In this subunit, you will learn how to format worksheets, sort data, create tables and graphs to illustrate data, and use formulas to perform basic calculations in Excel. Open a new Excel file and practice formatting worksheets, editing data, and using simple formulas as suggested in the reading. Notice how using formulas saves a lot of time! Practice using the addition, subtraction, multiplication, and division formulas described in this lesson.
|2.2: Cells Love Data and Simple Formulas||Using Formulas to Recreate a Worksheet||
Now that you have learned how to enter formulas in Excel, practice using them to calculate simple addition. Open the file and follow the directions. You will learn how to perform more calculations using Excel formulas in the next unit.
|3.2: Putting the Fun in Functions||w3resource.com: "Functions Basic - Excel 2013"||
By now you should know how to use Excel to enter, edit, and organize data, create tables, and perform basic calculations using formulas. The preset formulas in Excel are called functions. Functions can be used for more than just simple calculations. Read this article to learn how to enter a formula, insert functions, and copy and paste the formulas. Excel functions can be used for more than just performing calculations.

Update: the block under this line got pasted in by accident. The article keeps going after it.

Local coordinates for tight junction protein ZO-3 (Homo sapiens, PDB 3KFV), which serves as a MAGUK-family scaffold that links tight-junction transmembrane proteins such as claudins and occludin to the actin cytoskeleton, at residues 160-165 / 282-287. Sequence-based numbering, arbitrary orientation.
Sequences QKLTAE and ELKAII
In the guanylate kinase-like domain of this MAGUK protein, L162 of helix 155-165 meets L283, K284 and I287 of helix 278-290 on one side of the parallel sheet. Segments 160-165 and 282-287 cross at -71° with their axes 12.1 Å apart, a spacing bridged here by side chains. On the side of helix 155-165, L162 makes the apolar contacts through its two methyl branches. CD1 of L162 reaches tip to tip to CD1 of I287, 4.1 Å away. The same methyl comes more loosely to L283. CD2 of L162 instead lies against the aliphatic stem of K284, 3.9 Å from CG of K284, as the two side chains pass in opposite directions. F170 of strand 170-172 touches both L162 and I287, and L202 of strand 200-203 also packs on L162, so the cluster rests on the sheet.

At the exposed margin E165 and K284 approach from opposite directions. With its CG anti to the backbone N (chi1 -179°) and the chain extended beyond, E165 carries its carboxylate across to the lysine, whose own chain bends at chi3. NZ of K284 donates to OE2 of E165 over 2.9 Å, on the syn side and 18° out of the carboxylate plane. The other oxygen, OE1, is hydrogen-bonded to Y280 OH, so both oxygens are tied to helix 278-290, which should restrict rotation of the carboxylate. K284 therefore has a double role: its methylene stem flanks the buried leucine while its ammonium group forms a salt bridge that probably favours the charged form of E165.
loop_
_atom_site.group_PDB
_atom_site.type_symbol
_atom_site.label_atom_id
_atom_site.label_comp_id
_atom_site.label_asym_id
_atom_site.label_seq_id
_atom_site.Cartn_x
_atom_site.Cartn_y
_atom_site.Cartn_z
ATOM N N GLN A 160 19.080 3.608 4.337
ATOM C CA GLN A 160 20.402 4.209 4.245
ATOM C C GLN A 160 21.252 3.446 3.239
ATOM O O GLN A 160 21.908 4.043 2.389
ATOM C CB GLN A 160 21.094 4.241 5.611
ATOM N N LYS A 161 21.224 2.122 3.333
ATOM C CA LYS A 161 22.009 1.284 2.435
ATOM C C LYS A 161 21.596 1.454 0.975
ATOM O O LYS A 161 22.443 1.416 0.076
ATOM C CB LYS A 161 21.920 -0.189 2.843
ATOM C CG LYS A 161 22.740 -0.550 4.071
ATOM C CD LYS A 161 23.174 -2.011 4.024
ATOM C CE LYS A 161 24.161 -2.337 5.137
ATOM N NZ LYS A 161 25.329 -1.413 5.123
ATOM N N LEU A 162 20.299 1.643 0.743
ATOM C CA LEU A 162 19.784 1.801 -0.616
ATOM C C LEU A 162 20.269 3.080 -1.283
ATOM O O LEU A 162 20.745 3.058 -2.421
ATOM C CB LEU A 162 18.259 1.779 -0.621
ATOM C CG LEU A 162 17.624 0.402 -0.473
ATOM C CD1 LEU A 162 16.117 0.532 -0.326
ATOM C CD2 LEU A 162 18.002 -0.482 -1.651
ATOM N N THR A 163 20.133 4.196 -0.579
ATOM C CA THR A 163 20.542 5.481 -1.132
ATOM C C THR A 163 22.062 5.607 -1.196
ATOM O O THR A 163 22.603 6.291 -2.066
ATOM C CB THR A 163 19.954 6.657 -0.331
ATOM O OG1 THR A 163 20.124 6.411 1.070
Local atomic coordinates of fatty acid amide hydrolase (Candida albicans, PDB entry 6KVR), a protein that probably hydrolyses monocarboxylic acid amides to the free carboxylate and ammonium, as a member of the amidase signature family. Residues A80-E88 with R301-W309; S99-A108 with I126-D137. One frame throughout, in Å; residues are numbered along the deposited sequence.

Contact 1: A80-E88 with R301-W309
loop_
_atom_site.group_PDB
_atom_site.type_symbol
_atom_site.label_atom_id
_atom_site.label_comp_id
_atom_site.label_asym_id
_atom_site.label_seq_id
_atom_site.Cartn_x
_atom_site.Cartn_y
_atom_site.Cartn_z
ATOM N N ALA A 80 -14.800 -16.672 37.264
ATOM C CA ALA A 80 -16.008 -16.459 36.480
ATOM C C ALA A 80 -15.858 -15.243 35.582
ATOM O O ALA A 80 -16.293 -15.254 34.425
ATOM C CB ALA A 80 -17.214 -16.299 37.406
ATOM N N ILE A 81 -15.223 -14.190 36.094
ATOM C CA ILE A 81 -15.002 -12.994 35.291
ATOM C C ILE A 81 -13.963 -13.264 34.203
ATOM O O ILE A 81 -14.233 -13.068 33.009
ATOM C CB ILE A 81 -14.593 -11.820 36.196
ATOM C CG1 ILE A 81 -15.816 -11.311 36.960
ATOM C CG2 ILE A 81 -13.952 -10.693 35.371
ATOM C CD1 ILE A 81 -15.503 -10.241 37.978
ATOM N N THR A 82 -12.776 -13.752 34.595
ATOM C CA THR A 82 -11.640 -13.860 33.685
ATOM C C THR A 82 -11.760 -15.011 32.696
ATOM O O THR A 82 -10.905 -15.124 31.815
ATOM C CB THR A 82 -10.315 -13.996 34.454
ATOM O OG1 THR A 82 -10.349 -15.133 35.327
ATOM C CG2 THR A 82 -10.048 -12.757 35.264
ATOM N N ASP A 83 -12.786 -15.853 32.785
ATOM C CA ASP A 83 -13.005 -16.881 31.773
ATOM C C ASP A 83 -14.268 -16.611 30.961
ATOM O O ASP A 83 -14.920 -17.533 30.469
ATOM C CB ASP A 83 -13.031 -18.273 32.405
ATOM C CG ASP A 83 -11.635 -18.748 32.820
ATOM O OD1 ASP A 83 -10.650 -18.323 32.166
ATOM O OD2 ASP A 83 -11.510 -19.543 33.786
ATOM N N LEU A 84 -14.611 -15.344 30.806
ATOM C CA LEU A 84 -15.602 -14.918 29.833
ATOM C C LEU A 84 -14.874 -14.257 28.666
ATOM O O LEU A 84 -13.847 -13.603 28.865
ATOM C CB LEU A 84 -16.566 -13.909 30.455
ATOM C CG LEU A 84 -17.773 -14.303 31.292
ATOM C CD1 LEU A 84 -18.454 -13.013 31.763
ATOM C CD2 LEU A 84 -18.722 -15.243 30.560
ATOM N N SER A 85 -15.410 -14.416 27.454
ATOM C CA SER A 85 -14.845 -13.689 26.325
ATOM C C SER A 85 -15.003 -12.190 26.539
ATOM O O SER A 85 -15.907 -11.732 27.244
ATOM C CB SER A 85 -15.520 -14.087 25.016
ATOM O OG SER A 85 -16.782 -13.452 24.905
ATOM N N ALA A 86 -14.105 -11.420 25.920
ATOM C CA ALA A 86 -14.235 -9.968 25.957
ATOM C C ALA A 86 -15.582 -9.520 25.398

|Excel Data Pro: "Common Excel Functions"||
Glance at this glossary of to discover other functions available in Excel. Test a few of these out in an Excel worksheet. Notice that when you enter "=" and a letter, a list of possible functions will appear.
|3.3: Organization Is Key||jad j: "Formatting Your Worksheet"||
Sometimes, when you first enter data into Excel, it can be difficult to read. Watch this video to learn how to organize and format data so that it is easy to work with and understand. After watching the video, go back to the budget you created in Unit 1. If you have not already done the guided practice for creating a budget in subunit 1.2.2, do it now.
Practice formatting the cells to make the data in your budget easier to read. You can resize cells, edit fonts, or even add colors. Make sure all of your columns and rows are labeled and easy to understand. Remember that someone viewing a spreadsheet needs to be able to look at it and understand the data. Is there anything else that you can change to make the budget more readable for the viewer?